A rationale for the use of low-dose aspirin therapy during pregnancy for women with antiphospholipid antibodies is to decrease blood clots from forming in the placental vessels. The mechanisms by which aspirin prevents blood clots are through its antiprostaglandin and antiprostacyclin effects and inhibition of platelet adhesiveness and aggregation.


Heparin has also been used in conjunction with aspirin to prevent blood clotting.  The rational for using heparin is that it is a blood thinner and inhibits clot formation by a different pathway that the aspirin.  While the effectiveness of heparin and aspirin for treatment of women with elevated circulating antiphospholipid antibodies and a history of recurrent miscarriage is well accepted, the use of heparin with or without aspirin to enhance implantation rates has been controversial. Most clinical trials of women with elevated antiphospholipid antibodies and a history of implantation failure undergoing IVF/ET show no enhancement of implantation rates with heparin and aspirin compared with no treatment.  This observation is not surprising since the action of heparin is on the cells lining the blood vessels and pre- and peri- implantation pregnancy loss occurs before placental blood vessels appear. The combination of both heparin and aspirin given to women experiencing repeat pregnancy loss who had antiphospholipid antibodies are associated with a live birth rate of 80% compared with a live birth rate of 44% in women receiving aspirin alone. Live birth rates with heparin, aspirin and a steroid called prednisone are 74%. Thus no enhancement of live birth rates are noticed when prednisone is added to heparin and aspirin therapy for treatment of recurrent miscarriage.

Heparin is usually administered at a dose of 5,000-10,000 units subcutaneous twice a day along with aspirin 80mg each day. In women with a circulating lupus-like anticoagulant, more heparin may be required. The side effects of heparin therapy include bleeding, decreased platelet count and osteoporosis or thinning of the bones. Calcium supplementation (two tablets of Tums a day) is recommended while taking heparin.  Low molecular weight heparins such as Lovenox and Fragmin have also been used to treat recurrent pregnancy loss associated with thrombophilias, either acquired or inherited.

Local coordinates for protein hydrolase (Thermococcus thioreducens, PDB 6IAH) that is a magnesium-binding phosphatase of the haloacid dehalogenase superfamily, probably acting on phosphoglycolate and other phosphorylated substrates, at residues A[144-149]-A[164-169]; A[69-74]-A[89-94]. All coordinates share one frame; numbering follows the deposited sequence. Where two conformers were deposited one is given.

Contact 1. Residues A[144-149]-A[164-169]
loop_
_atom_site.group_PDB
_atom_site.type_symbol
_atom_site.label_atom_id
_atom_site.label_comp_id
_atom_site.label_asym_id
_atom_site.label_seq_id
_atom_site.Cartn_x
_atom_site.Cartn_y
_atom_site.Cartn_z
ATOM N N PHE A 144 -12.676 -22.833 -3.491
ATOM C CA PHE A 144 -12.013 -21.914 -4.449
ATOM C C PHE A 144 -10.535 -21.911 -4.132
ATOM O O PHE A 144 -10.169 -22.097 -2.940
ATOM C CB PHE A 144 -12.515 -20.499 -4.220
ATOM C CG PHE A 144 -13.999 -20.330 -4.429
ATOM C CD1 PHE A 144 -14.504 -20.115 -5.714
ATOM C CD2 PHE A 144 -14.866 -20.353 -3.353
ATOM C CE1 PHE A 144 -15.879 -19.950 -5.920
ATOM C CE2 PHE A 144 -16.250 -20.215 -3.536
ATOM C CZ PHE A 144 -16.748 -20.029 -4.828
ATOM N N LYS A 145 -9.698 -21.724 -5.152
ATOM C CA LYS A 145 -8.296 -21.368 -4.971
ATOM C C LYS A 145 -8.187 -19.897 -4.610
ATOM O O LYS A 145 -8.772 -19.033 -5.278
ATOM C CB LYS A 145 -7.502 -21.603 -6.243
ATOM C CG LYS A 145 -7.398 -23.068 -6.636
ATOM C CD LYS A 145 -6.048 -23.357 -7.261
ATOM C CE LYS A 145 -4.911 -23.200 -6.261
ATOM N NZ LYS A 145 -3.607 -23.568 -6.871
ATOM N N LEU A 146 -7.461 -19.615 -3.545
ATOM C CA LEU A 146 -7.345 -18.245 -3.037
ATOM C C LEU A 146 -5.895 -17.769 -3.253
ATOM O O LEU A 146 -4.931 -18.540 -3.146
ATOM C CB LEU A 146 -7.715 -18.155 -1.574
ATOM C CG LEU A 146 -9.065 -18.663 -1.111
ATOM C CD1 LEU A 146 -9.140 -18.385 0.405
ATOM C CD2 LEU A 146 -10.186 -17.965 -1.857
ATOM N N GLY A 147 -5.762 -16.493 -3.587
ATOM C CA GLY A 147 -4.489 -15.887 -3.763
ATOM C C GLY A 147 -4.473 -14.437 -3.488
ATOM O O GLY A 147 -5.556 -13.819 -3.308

Steroid therapy in the forms of prednisone, prednisolone and dexamethasone has been used to prevent both pre-implantation pregnancy failure and post-implantation pregnancy loss.  Steroids are routinely administered in many IVF programs.  These medications are started prior to initiating ovarian stimulation with gonadotropins and continued until the diagnosis of pregnancy.  If the pregnancy test is negative, the dosage is tapered off over the next week and then discontinued.  If the pregnancy test is positive, treatment is continued until 8 to 12 weeks of gestation.  Steroids are believed to act by inhibiting the cellular immune response.  The exact mechanism and the degree to which implantation is enhanced by the use of steroids are not known.  Dosages of steroids for treatment of pre-implantation failure vary depending on the preparation.  A typical regimen is dexamethasone 0.5mg a day. 

Historically, repeat pregnancy loss associated with antiphospholipid antibodies was treated with combinations of prednisone and aspirin. The rationale for prednisone therapy is suppression of autoantibodies such as antiphospholipid and antinuclear antibodies. A study comparing live birth rates in women treated with heparin and aspirin with prednisone and aspirin showed 75% live births in both groups. However, both maternal complications and preterm delivery with premature rupture of membranes and toxemia of pregnancy were significantly higher in pregnant women treated with prednisone and aspirin compared with heparin and aspirin. Other side effects of steroid medication include fluid retention, weight gain, and mood changes. Therefore, the current recommendation for “first attempt” treatment for repeat pregnancy loss associated with antiphospholipid antibodies is heparin and aspirin.